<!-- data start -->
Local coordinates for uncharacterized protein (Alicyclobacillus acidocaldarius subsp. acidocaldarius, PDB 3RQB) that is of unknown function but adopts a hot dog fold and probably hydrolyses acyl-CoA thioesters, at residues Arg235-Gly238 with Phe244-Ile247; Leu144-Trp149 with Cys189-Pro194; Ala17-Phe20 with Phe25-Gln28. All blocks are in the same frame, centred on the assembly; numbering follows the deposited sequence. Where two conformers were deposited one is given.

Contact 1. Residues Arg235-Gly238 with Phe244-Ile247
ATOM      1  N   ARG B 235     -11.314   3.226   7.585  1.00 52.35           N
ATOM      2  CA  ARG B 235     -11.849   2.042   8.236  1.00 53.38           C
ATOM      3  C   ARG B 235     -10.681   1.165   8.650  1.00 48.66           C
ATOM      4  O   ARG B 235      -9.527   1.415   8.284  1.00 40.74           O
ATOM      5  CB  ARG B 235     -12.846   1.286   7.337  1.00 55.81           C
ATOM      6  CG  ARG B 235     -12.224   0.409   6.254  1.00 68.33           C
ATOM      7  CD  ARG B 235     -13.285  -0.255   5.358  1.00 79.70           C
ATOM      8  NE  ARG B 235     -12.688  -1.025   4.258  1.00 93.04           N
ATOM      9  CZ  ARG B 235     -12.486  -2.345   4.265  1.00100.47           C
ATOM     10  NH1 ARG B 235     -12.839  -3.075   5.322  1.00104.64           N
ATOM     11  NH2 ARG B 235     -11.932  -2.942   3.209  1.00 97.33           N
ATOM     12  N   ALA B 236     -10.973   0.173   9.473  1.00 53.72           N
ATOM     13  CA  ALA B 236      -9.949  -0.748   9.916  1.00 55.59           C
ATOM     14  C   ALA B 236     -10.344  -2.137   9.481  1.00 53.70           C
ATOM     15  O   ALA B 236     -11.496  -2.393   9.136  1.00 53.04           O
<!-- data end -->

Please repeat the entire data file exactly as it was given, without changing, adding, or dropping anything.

Local coordinates for uncharacterized protein (Alicyclobacillus acidocaldarius subsp. acidocaldarius, PDB 3RQB) that is of unknown function but adopts a hot dog fold and probably hydrolyses acyl-CoA thioesters, at residues Arg235-Gly238 with Phe244-Ile247; Leu144-Trp149 with Cys189-Pro194; Ala17-Phe20 with Phe25-Gln28. All blocks are in the same frame, centred on the assembly; numbering follows the deposited sequence. Where two conformers were deposited one is given.

Contact 1. Residues Arg235-Gly238 with Phe244-Ile247
ATOM      1  N   ARG B 235     -11.314   3.226   7.585  1.00 52.35           N
ATOM      2  CA  ARG B 235     -11.849   2.042   8.236  1.00 53.38           C
ATOM      3  C   ARG B 235     -10.681   1.165   8.650  1.00 48.66           C
ATOM      4  O   ARG B 235      -9.527   1.415   8.284  1.00 40.74           O
ATOM      5  CB  ARG B 235     -12.846   1.286   7.337  1.00 55.81           C
ATOM      6  CG  ARG B 235     -12.224   0.409   6.254  1.00 68.33           C
ATOM      7  CD  ARG B 235     -13.285  -0.255   5.358  1.00 79.70           C
ATOM      8  NE  ARG B 235     -12.688  -1.025   4.258  1.00 93.04           N
ATOM      9  CZ  ARG B 235     -12.486  -2.345   4.265  1.00100.47           C
ATOM     10  NH1 ARG B 235     -12.839  -3.075   5.322  1.00104.64           N
ATOM     11  NH2 ARG B 235     -11.932  -2.942   3.209  1.00 97.33           N
ATOM     12  N   ALA B 236     -10.973   0.173   9.473  1.00 53.72           N
ATOM     13  CA  ALA B 236      -9.949  -0.748   9.916  1.00 55.59           C
ATOM     14  C   ALA B 236     -10.344  -2.137   9.481  1.00 53.70           C
ATOM     15  O   ALA B 236     -11.496  -2.393   9.136  1.00 53.04           O